Thursday, January 15, 2009
Yves Smith on VAR
Yves Smith (YS) has a 4 January 2009 post at her Naked Capitalism about Joe Nocera's (JN) NYT value at risk (VAR) model article with a link to the underlying article, link: http://www.nakedcapitalism.com/2009/01/woefully-misleading-piece-on-value-at.html. YS's post stands well. I am less favorably disposed to VAR than YS. I see VAR as scientism. Economists try convincing the public they are scientists, when that is untrue. They use mathematics to impress people as if they are nuclear physicists, or mechanical engineers or some such. No one who got an MBA from any of our quantitatively oriented MBA schools: Chicago, Wharton, MIT, Stanford, etc., in the last 35 years should have been taken in by VAR. VAR is technical stock market analysis (TSMA) in drag! If the efficient markets hypothesis did nothing else, it should have convinced people TSMA doesn't pay. Why should applying TSMA techniques to other markets work? Some excerpts from JN article YS left out, "At the very least, the risks that VaR measured did not include the biggest risk of all" the possibility of a financial meltdown". VAR does not measure "risk" at all. It assumes if the world continues as is, the likelihood of returns over a period of time is knowable. It isn't, that's why there is risk! "David Einhorn, who founded Greenlight Capital, a prominent hedge fund, wrote not long ago that VaR was 'relatively useless as a risk-management tool and potentially catastrophic when it creates a false sense of security among senior managers and watchdogs. This is like an airbag that works all the time, except when you have a car accident'." VAR justified financial institutions taking more risks. If traders knew they would be financially ruined if their positions blew up, they would take different positions. "Taleb says that Wall Street risk models, no matter how mathematically sophisticated, are bogus". I agree with Taleb. JN asked Taleb, "If he knew the people at RiskMetrics, a successful risk-management consulting firm that spun out of the original JPMorgan quant effort in the mid-1990s. 'They're intellectual charlatans, he replied dismissively, 'You can quote me on that'." Taleb sees these people more favorably than I. Taleb must believe they believe what they are saying, i.e., they are fools as opposed to knaves. Taleb may be right. "'VaR is not just one invention,' [Till Guldiman, JPMorgan banker] said. 'You solved one problem and another cropped up. At first is seemed unmanageable. But as we refined it, the methodologies got better'." Shades of epicycles. "Aaron Brown ... the risk manager at AQR said, In peacetime, you think about other people's intentionas. In wartime, only their capabilities matter. VaR is a peacetime statistic'." Fool, only consider capabilities. Anyone who knows military history could tell you "intentions" are masked or as Sun Tzu and the Prophet (PBUH) told us, "Deception is the essence of warfare". "Guldiman, the great VaR proselytizer, sounded almost mornful when he talked about what he saw as another of VaR's shortcomings. To him, the big problem was that it turned out VaR could be gamed". Had Guldiman asked me, I could have told him this. "Taleb says that because VaR didn't measure the 1 percent, it was worse than useless--it was downright harmful. But most of the risk experts said there was a great deal to be said for being able to manage risk 99 percent of the time, however, imperfectly, even though it meant you couldn't account for the last 1 percent". These "risk experts" are fools. They are accountants, historical cost accountants! They aren't "managing" anything. They are just playing accounting games using historical data.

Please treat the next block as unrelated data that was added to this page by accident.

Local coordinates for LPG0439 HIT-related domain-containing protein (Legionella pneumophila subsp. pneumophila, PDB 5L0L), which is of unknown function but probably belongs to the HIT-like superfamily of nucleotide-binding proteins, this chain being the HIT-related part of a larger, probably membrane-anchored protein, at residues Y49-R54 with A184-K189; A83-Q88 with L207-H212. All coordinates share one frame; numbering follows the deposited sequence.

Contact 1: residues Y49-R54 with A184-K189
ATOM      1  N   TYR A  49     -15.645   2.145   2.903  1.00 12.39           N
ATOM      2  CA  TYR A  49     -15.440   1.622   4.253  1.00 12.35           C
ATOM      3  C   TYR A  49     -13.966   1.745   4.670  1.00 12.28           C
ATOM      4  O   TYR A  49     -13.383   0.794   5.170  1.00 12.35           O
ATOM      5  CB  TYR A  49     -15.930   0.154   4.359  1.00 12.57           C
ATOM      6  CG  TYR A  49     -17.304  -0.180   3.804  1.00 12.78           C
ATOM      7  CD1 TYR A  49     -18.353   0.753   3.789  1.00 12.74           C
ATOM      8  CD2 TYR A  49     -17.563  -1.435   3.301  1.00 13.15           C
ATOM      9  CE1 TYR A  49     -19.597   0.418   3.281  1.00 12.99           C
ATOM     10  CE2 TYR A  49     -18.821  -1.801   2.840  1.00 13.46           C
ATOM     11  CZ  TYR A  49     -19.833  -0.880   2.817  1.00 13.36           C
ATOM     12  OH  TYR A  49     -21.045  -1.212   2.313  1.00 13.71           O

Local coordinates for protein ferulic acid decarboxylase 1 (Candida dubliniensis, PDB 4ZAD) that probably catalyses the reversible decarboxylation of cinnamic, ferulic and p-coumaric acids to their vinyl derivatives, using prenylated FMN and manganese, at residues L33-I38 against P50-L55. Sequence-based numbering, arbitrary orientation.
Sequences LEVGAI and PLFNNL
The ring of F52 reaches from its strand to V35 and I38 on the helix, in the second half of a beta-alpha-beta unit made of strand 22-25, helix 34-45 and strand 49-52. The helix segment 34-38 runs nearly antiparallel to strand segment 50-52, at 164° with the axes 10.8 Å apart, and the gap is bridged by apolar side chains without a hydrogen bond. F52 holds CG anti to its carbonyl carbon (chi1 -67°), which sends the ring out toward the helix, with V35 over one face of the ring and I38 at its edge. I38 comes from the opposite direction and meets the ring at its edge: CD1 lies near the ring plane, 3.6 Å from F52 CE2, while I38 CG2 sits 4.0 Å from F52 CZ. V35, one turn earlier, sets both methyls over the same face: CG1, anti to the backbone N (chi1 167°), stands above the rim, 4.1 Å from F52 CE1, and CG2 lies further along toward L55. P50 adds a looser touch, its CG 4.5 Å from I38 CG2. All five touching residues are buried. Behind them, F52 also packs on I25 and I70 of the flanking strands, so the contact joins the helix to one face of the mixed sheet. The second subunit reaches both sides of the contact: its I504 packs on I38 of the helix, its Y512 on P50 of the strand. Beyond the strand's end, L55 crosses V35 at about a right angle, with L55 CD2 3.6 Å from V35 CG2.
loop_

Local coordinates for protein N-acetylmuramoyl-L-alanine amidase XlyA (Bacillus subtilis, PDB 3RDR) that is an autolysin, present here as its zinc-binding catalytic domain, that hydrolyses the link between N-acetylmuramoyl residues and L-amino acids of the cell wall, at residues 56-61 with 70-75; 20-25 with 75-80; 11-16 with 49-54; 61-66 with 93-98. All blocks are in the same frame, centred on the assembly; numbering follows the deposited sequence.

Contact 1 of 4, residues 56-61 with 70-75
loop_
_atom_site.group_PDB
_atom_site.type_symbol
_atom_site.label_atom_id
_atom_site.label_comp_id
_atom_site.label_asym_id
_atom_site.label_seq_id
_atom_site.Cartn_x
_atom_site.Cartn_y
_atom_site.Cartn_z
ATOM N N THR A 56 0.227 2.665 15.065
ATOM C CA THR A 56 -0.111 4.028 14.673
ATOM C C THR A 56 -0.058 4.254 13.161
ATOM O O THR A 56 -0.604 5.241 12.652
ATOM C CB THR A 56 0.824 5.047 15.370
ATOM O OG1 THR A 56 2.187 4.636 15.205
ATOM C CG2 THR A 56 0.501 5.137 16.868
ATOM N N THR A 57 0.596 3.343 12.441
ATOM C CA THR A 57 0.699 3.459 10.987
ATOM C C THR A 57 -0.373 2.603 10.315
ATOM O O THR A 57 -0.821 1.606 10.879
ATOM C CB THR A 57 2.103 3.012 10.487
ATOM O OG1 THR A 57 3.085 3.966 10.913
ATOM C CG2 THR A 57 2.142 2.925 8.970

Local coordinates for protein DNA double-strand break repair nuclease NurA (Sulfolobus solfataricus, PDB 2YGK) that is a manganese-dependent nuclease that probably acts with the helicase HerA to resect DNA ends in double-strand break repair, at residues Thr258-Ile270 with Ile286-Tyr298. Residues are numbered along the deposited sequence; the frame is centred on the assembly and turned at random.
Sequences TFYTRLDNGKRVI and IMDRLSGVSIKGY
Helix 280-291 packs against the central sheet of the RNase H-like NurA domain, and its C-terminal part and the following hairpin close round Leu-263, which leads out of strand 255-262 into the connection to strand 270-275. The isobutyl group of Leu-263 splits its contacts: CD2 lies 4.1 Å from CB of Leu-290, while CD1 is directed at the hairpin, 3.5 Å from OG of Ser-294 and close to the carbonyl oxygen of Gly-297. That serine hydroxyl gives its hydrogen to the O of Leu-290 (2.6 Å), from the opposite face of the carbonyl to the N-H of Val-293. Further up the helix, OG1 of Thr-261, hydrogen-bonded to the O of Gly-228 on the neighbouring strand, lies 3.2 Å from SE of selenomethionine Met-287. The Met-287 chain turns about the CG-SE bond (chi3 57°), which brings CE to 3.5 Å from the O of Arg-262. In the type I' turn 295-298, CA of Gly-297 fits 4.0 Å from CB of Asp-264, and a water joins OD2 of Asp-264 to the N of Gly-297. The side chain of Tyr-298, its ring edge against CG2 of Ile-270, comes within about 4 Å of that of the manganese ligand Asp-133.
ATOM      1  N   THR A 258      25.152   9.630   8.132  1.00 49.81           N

Jan Danielson (JD), a London School of Economics, attacks risk measurement on 5 January 2009, here: http://voxeu.org/index.php?q=node/2753. Way to go JD!